Young Army leaders are suffering from America’s long wars spent building partner forces, the commander of U.S. Army Training and Doctrine Command said Monday.
Conflicts in the Middle East, where the Army has spent significant time in an advise-and-assist role for local forces, has sapped officers and enlisted alike of their confidence in making tough choices in battle, Gen. Stephen Townsend told reporters at an event hosted by the Association of the United States Army.
Townsend said he noticed the problem during briefings on the service’s mission command doctrine, which is designed to help troops on the ground adjust their original plan in combat without contacting senior leaders.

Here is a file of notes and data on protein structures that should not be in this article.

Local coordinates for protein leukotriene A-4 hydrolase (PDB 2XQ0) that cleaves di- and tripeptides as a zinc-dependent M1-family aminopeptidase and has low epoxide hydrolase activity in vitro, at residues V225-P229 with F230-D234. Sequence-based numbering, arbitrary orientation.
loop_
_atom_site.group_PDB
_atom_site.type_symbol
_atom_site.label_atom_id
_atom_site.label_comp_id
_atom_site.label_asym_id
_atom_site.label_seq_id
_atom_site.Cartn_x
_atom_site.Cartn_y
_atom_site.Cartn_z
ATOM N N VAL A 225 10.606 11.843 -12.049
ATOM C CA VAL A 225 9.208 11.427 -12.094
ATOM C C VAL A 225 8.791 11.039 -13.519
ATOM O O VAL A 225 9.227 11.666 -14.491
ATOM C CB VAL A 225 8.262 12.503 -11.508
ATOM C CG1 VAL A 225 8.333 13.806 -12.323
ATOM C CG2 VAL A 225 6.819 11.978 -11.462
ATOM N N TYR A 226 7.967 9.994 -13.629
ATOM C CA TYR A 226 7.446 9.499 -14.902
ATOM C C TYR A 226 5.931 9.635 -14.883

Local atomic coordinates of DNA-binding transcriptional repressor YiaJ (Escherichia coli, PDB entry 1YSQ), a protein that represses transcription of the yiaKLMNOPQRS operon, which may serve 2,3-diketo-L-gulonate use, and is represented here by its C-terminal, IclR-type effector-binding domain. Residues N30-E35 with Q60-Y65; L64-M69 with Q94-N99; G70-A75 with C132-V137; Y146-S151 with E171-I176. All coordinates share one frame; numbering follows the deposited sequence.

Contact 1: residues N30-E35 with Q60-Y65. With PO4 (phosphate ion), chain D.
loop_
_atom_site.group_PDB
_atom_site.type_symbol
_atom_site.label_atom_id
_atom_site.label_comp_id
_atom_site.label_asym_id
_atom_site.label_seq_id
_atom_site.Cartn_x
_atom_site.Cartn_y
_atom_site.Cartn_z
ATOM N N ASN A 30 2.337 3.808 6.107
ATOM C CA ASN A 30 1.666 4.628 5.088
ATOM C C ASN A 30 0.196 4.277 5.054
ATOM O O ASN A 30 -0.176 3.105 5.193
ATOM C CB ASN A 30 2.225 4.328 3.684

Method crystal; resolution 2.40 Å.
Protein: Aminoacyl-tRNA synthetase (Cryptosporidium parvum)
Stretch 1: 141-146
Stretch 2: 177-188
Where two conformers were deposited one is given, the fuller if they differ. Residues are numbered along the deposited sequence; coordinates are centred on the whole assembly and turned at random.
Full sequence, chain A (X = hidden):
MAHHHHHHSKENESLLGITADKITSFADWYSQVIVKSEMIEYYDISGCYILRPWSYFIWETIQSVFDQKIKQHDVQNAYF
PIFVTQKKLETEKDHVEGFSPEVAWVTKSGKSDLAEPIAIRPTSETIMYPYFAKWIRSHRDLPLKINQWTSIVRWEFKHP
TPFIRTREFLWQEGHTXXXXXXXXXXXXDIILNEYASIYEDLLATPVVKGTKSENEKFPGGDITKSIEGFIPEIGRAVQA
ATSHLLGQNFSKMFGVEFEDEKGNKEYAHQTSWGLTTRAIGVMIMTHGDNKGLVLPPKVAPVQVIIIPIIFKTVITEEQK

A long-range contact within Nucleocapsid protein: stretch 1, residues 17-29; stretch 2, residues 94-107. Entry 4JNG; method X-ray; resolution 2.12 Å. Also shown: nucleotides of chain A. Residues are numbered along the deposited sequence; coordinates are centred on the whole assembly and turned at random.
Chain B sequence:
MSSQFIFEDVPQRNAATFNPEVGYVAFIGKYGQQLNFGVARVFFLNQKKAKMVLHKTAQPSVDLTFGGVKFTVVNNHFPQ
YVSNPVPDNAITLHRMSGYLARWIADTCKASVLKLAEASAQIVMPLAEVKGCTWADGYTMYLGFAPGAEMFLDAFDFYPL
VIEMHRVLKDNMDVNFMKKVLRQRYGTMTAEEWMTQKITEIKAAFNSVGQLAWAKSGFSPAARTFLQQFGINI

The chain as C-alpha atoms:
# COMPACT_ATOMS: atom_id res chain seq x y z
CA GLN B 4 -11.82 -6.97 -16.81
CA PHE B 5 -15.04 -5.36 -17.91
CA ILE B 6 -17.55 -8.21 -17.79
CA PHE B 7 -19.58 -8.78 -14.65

“I want you smart enough to realize the plan I gave you will not work,” Townsend said of the concept. “Then I want you smart enough to come up with a plan that will work … even if you can’t talk to me.”
“In today’s environment, with near-peer adversaries, they’re going to jam us, they’re going to spoof our C2 [command and control] systems,” he said. “You might think your C2 system is working, but the icons are not showing the true grids. They’re showing what the enemy wants you to see. So, how do you work that problem? You do it with mission command.”